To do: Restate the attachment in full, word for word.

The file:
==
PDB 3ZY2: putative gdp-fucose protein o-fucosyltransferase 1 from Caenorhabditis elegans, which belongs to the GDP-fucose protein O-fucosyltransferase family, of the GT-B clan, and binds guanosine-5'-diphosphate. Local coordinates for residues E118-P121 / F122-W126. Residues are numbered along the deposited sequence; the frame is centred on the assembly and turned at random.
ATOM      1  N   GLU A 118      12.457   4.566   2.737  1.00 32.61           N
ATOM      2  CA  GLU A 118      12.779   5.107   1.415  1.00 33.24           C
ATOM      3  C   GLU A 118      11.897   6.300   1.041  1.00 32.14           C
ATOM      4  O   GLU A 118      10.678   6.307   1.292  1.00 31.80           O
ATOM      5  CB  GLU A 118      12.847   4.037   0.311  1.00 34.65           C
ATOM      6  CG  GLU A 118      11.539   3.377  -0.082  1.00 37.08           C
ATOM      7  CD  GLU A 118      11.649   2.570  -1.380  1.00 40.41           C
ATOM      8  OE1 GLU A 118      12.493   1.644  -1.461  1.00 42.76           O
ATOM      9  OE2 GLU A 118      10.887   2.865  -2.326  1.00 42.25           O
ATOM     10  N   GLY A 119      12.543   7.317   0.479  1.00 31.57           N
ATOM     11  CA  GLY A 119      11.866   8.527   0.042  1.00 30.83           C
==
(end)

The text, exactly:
PDB 3ZY2: putative gdp-fucose protein o-fucosyltransferase 1 from Caenorhabditis elegans, which belongs to the GDP-fucose protein O-fucosyltransferase family, of the GT-B clan, and binds guanosine-5'-diphosphate. Local coordinates for residues E118-P121 / F122-W126. Residues are numbered along the deposited sequence; the frame is centred on the assembly and turned at random.
ATOM      1  N   GLU A 118      12.457   4.566   2.737  1.00 32.61           N
ATOM      2  CA  GLU A 118      12.779   5.107   1.415  1.00 33.24           C
ATOM      3  C   GLU A 118      11.897   6.300   1.041  1.00 32.14           C
ATOM      4  O   GLU A 118      10.678   6.307   1.292  1.00 31.80           O
ATOM      5  CB  GLU A 118      12.847   4.037   0.311  1.00 34.65           C
ATOM      6  CG  GLU A 118      11.539   3.377  -0.082  1.00 37.08           C
ATOM      7  CD  GLU A 118      11.649   2.570  -1.380  1.00 40.41           C
ATOM      8  OE1 GLU A 118      12.493   1.644  -1.461  1.00 42.76           O
ATOM      9  OE2 GLU A 118      10.887   2.865  -2.326  1.00 42.25           O
ATOM     10  N   GLY A 119      12.543   7.317   0.479  1.00 31.57           N
ATOM     11  CA  GLY A 119      11.866   8.527   0.042  1.00 30.83           C